GM Wants to Replace Much of U.S. Workforce with Lower-Paid New Hires; Offers Buyouts to 74,000 Current EmployeesFebruary 13th, 2008
The fact that GM is viable at all is the real news.
In an effort to shave ongoing losses, General Motors offered lucrative buyouts Tuesday to 74,000 employees – its entire U.S. hourly workforce.
The nation’s largest automaker announced the latest round of buyouts as it reported another loss on its core auto operations in the fourth quarter, which combined with charges taken earlier in the year left GM (GM, Fortune 500) with a company-record $38.7 billion net loss for 2007.
To try to stem automotive losses that have dogged the company since 2005, the company is making a range of offers, up to cash payments of $140,000 to the remaining 74,000 GM workers represented by the United Auto Workers union.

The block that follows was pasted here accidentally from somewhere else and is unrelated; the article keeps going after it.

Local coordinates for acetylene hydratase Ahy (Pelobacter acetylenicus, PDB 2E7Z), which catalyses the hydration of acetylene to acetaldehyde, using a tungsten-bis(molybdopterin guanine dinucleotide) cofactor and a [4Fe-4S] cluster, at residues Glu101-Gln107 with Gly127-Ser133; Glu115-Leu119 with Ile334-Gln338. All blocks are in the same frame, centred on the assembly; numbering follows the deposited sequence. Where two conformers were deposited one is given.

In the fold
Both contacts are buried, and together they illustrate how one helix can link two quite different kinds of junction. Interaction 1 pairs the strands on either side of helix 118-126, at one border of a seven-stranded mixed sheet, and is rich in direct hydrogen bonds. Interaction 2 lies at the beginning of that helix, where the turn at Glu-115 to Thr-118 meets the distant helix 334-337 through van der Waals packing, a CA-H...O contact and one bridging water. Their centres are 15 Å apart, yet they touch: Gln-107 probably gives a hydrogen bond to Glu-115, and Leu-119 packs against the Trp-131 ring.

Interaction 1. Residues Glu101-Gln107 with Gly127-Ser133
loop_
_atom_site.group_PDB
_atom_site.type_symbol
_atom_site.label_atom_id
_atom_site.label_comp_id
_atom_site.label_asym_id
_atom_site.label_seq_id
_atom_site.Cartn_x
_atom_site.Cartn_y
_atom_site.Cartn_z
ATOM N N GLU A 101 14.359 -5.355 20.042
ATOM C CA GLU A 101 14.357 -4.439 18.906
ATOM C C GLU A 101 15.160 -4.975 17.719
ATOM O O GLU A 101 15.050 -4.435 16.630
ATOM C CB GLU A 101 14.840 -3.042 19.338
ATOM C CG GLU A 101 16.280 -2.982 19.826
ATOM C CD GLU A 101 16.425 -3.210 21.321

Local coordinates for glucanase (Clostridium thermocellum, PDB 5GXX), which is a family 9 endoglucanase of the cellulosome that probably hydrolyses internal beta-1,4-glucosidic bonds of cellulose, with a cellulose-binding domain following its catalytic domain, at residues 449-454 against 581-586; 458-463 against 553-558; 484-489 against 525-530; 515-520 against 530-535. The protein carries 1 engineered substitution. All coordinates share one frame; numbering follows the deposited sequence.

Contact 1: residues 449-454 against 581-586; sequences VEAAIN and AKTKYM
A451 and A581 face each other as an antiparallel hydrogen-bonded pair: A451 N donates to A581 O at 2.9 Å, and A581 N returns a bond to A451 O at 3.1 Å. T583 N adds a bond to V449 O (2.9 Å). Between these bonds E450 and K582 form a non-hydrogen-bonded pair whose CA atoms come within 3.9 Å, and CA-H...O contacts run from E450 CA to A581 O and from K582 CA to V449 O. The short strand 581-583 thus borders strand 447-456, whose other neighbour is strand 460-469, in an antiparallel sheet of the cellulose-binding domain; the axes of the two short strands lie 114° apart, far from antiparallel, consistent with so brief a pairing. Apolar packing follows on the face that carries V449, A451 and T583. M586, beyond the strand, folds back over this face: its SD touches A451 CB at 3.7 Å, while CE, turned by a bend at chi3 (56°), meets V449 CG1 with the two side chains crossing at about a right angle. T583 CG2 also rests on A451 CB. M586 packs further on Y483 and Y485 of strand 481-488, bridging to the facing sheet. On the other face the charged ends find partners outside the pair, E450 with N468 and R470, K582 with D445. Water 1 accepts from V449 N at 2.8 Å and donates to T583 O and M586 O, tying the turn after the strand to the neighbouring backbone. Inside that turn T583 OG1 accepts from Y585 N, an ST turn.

The goal is not to reduce headcount but rather to bring in new workers at a lower cost.
About 46,000 of the GM employees are eligible to retire today and they can take pension incentives worth between $45,000 to $62,500 to retire.
In addition there are inducements for those who are within five years of retirement to leave early and receive benefits.
Those who leave and agree to sever all ties with the company – including giving up lucrative pension and health care coverage – will receive a lump sum of $140,000 if they have 10 years of service. They will receive $70,000 if they have less than 10 years of service.
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